Saturday, March 24, 2007

How Doctors Think

How Doctors Think
By Jerome Groopman

Jerome Groopman is well known from his essays in the New Yorker, which take on a wide variety of complex medical conditions, evocatively communicating the tensions and emotions of both doctors and patients.Yet, this book is something different: a sustained, incisive and sometimes agonized inquiry into the processes by which medical minds, experienced, highly erudite medical minds synthesize information and understand illness. How Doctors Think is mostly about how these doctors get it right, and about why they sometimes get it wrong: "most errors are mistakes in thinking.
This is an honest, touching, and insightful look at the paradigms with which doctors make diagnoses and decisions, with examples of when this really works and when it fails and why.
Although it's actually a review text book geared toward medical students and nurses, without the 'human' side and beautiful prose of Groopman's book, it's so simply written that anyone can understand it (perhaps with a little help from Google once in awhile for a term). So if after reading about doctors' thinking on the more philosophical level in "How Doctors Think," you're interested in understanding the type of diagnostic reasoning and treatment planning that occurs on the more scientific/physiological level , in other words, the essence of what you learn in med school,you would really enjoy Clinical Pathophysiology Made Ridiculously Simple.
It also has a chapter that walks the reader through different case scenarios and how a doctor should reason through them to make a diagnosis case you ever wondered why the doctor presses here, listens there, orders such and such test, etc. Often when confronted with disease, one of the most important parts of the healing process is understanding it; this book allows you to do so from a reliable source, without having to filter through all of the information (and mis-information) on the internet.
Understanding how your body works and what happens when it does not will help you to better deal with illness and understand what doctors are telling you....or if you're an 'amateur' scientist, you'll just enjoy this easy-to-understand book on the physiology of disease and diagnostic reasoning. Like I said, it's a text book, not a general audience book like "How doctors think," but if you're looking for an interesting companion read to Groopman's important and insightful book, you might find it interesting to read Clinical Pathophysiology Made Ridiculously Simple.
This alarming statistic introduces Dr. Jerome Groopman's compelling analysis of how doctors think and what this means for patients seeking diagnoses. Groopman is curious to discover how one doctor misses a diagnosis which another doctor gets. Interviewing specialists in different fields, he analyzes the ways they approach patients, how they gather information, how much they may credit or discredit the previous medical histories and diagnoses of these patients, how they deal with symptoms which may not fit a particular diagnosis, and how they arrive at a final diagnosis.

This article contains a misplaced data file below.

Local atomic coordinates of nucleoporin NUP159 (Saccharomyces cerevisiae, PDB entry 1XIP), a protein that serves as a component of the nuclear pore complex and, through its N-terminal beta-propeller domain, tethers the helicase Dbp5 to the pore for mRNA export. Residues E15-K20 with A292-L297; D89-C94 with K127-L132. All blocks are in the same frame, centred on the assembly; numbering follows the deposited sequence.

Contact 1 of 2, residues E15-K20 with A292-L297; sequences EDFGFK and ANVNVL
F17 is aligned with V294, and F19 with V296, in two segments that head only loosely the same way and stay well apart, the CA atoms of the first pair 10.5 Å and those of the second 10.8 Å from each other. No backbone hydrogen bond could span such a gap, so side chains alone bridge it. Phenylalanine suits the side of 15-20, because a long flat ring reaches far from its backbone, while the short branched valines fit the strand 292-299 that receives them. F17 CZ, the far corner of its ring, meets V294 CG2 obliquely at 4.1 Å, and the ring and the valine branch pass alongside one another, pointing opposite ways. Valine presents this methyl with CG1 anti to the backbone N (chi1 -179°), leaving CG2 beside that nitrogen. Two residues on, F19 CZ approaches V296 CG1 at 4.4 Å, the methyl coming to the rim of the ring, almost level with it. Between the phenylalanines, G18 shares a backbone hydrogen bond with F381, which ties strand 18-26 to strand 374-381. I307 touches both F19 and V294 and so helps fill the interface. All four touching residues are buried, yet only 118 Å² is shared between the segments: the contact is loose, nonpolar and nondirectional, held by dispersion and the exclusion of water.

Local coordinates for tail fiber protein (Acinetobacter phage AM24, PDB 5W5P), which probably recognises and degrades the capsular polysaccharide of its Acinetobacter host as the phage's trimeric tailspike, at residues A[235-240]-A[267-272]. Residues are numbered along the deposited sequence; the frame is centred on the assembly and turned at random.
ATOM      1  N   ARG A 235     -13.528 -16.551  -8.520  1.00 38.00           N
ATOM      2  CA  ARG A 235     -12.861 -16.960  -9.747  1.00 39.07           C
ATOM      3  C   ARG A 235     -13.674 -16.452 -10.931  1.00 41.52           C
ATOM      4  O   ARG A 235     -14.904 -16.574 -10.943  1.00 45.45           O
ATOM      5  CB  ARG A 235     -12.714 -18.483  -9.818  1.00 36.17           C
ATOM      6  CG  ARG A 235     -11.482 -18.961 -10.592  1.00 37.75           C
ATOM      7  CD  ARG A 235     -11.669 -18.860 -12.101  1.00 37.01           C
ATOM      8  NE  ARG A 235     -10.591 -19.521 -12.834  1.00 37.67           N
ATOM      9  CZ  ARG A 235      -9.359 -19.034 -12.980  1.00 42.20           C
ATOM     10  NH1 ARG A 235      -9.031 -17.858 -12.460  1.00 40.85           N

Throughout, he considers the doctors' time constraints, the pressures on them to see a certain number of patients each day, the limitations on tests which are imposed by insurance companies or by hospitals themselves, and the many options for treating a single disease. He is sympathetic, both toward the patient and the physician, and, because he himself has had medical problems, he provides insights from his own experience to show how physicians (and patients) think. Case histories abound, beginning with the 82-pound woman, whose celiac disease was not diagnosed for fifteen years. Here Groopman analyzes the uses and misuses of clinical decision trees and algorithms used by many doctors and hospitals to assess probabilities and make decision-making more efficient. Sometimes, however, it is necessary for a doctor to depart from the algorithm and obey intuition. Recognizing when the physician is "winging it" depending too much on intuition and too little on evidence is a challenge for both patients and other physicians.
Ultimately, Groopman focuses on language as the key to diagnosis, showing that when patients and physicians can communicate and truly share information, they have a better chance to come to correct diagnoses and appropriate treatments. The success of Groopman's book attests to the need for discussion of these issues, but I am not sure Groopman realizes the difficulty patients have in finding ideal doctors whose personalities, thinking, and communication styles are compatible with their own. Most of us are referred to specialists by our primary care physicians ,some of whom we see only once a year and do not know well, and it is not possible to interview several specialists to find the one most compatible. We accept the appointment our primary care physician has set up for us, often with the specialist who has the earliest available appointment. Patients with urgent problems may have fewer choices than Groopman seems to think they have. Though we all search for the ideal, ultimately we must hope that our own diagnoses are not among the "problem fifteen percent."
Many of the physicians Dr. Groopman writes about are visionaries and heroes; their diagnostic and therapeutic triumphs are astounding. And these are the doctors who are, like the author, willing to anatomize their own serious errors. This passionate honesty gives this book an immediacy and an eloquence that will resonate with anyone interested in medicine or science.

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